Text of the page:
ZF is a Germany-based transmission manufacturer.

The initial Nemesis (and Kubota M8) model release in 2019 was limited to models using the existing ZF powershift transmission. The CVT models are still in field trials and were expected to begin production in late 2020.

Designers knew a suspended front axle option would be essential to offer a 50 kilometres per hour-capable tractor, so they looked at what both Carraro and Dana (axle manufacturers) had to offer.

“We found out Dana was much further ahead and actually had a suspended axle they were developing for CNH on basically the same size tractor,” Adolph says.

Designing a new cab

With the chassis taking shape, engineers turned their attention to the operator station, but simply recycling one from the smaller models of the previous Genesis line was no longer an option.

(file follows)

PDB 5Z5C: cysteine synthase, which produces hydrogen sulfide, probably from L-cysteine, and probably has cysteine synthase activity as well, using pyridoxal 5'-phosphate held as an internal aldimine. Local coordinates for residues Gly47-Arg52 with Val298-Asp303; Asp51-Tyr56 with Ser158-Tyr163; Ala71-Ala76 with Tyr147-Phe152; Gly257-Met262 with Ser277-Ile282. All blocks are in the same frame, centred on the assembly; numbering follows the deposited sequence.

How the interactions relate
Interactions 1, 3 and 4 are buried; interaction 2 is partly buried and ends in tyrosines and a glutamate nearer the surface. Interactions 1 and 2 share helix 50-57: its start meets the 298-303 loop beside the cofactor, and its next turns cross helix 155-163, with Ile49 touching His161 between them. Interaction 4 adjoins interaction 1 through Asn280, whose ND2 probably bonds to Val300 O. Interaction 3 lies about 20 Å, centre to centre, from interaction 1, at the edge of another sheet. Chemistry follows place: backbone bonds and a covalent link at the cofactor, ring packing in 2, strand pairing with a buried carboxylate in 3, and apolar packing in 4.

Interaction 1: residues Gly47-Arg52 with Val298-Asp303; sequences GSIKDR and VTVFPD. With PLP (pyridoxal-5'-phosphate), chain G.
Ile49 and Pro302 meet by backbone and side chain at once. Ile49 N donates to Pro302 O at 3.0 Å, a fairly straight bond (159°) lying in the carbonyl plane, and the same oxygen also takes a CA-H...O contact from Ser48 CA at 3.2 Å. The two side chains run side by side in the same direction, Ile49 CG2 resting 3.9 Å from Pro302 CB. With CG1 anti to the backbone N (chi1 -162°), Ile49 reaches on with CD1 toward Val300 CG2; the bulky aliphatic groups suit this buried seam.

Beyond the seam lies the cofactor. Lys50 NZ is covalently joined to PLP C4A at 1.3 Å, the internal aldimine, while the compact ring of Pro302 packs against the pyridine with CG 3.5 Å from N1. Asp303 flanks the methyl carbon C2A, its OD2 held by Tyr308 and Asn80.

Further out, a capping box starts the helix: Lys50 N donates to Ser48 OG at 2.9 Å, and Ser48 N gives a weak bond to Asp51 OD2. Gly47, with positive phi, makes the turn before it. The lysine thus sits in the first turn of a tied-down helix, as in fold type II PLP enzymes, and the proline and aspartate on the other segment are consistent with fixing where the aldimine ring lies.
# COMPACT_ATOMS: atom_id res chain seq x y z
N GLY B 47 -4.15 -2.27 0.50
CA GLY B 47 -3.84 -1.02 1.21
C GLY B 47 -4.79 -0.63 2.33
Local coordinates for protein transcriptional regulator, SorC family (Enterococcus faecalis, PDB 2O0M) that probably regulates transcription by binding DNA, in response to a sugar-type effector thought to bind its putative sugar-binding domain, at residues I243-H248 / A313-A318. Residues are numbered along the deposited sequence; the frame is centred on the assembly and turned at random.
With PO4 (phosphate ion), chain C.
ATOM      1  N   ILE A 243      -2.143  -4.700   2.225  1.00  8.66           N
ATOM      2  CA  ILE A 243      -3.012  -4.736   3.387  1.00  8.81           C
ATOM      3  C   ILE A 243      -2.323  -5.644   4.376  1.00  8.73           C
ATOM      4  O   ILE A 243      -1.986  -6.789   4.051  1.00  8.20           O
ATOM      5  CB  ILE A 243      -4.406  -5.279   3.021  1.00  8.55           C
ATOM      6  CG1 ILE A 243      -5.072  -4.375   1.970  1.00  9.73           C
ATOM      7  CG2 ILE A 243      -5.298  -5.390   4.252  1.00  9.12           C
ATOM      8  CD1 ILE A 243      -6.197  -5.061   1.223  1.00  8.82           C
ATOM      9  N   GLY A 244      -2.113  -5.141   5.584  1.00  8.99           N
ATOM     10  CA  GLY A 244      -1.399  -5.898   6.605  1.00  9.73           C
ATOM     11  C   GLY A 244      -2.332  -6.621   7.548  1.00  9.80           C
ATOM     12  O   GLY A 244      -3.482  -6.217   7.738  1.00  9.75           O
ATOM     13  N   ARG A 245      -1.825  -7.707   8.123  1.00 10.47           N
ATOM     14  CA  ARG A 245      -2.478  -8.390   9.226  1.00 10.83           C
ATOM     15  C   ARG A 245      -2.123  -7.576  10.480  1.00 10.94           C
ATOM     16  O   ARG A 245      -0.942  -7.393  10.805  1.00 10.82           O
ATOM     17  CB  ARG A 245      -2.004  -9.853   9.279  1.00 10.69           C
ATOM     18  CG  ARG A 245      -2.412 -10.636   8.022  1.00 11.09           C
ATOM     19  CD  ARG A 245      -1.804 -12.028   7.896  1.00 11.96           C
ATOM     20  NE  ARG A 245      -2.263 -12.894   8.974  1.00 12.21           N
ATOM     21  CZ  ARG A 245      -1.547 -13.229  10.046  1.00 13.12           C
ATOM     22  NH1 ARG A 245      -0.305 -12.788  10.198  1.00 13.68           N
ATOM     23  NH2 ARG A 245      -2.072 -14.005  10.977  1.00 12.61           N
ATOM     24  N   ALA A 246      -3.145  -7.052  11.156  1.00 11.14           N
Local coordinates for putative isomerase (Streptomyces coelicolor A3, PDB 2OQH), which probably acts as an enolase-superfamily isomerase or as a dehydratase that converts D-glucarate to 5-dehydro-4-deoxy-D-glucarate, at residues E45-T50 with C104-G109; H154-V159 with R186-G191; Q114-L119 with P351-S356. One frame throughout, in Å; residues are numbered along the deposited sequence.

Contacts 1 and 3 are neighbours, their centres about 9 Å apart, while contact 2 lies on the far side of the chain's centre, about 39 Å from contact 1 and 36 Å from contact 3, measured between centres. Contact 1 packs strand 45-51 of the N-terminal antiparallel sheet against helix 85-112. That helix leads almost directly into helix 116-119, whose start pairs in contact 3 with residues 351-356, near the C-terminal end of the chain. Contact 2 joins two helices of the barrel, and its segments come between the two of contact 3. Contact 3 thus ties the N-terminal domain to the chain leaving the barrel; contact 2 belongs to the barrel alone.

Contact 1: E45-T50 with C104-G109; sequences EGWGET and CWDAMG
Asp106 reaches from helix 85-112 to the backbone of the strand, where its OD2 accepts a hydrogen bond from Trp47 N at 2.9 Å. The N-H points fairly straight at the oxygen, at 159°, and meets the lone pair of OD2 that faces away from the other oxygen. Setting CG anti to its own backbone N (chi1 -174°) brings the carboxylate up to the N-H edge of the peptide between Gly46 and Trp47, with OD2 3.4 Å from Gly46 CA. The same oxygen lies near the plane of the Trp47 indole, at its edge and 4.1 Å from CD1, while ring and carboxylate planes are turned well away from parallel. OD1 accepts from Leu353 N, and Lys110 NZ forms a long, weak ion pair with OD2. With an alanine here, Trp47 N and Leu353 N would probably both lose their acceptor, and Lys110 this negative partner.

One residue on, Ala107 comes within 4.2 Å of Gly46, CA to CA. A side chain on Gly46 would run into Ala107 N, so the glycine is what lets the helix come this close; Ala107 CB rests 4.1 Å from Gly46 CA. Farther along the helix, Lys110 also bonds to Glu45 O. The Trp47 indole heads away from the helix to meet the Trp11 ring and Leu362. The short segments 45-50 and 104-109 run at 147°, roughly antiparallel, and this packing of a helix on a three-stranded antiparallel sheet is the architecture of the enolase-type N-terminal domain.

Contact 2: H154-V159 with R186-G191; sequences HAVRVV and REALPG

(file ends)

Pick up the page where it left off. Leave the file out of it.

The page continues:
“The Genesis cab was outdated,” Adolph says. “We looked at the cab we had on the higher horsepower row-crop model and the four-wheel drive. That was a bit big for this tractor and didn’t have some of the features we were looking for. We worked with a cab supplier (U.S.-based Crenlo) and put together the pieces for a new cab that had left- and right-hand doors. Because you have a loader, ideally you need visibility for a high-reach loader, so you have to have a sunroof.”

Although there was significant input on cab design from specialist Crenlo, the intent was to eventually have the cabs assembled in-house at Versatile’s Winnipeg plant.